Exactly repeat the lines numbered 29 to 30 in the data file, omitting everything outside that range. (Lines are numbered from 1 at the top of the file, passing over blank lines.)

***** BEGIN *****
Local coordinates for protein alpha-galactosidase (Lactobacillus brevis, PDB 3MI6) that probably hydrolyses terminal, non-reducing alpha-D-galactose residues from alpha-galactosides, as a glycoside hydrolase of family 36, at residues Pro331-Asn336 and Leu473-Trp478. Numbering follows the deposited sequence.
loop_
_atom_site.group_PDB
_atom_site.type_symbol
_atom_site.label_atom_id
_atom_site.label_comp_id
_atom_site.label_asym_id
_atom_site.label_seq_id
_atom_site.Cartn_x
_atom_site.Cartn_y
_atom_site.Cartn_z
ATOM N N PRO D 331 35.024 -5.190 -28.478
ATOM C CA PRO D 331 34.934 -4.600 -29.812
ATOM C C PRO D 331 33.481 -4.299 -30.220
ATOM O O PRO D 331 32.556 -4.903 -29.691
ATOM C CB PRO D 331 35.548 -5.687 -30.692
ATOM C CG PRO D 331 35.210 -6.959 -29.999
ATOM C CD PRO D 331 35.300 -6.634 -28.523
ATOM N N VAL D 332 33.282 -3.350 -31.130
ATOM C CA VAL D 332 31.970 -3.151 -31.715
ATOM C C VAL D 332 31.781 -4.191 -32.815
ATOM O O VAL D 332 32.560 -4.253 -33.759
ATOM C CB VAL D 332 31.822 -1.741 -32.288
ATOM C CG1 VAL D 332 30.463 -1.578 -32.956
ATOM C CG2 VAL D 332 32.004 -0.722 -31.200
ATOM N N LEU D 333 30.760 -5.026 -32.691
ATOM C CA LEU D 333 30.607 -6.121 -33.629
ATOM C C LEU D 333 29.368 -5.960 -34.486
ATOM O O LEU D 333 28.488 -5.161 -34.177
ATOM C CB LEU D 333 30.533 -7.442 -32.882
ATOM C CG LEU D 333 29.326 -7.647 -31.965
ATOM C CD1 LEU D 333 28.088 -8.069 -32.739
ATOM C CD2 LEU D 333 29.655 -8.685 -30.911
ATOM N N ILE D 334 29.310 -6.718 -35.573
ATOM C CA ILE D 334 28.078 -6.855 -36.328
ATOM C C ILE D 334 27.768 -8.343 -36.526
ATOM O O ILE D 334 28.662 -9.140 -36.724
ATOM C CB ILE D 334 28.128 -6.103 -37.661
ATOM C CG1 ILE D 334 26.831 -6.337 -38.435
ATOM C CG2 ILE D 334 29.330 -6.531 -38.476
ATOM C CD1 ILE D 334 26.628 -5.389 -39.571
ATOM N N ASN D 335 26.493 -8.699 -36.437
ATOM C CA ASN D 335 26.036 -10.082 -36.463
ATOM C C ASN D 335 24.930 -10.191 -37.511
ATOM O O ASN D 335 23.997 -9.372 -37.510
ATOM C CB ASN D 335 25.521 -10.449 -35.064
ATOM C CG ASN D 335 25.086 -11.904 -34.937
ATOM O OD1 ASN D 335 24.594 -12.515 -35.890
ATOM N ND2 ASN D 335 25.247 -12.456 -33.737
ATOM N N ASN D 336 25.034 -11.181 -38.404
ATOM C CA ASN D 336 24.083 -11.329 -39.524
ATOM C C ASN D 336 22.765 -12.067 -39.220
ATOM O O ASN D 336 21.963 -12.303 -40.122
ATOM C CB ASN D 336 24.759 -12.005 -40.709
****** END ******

ATOM O O LEU D 333 28.488 -5.161 -34.177
ATOM C CB LEU D 333 30.533 -7.442 -32.882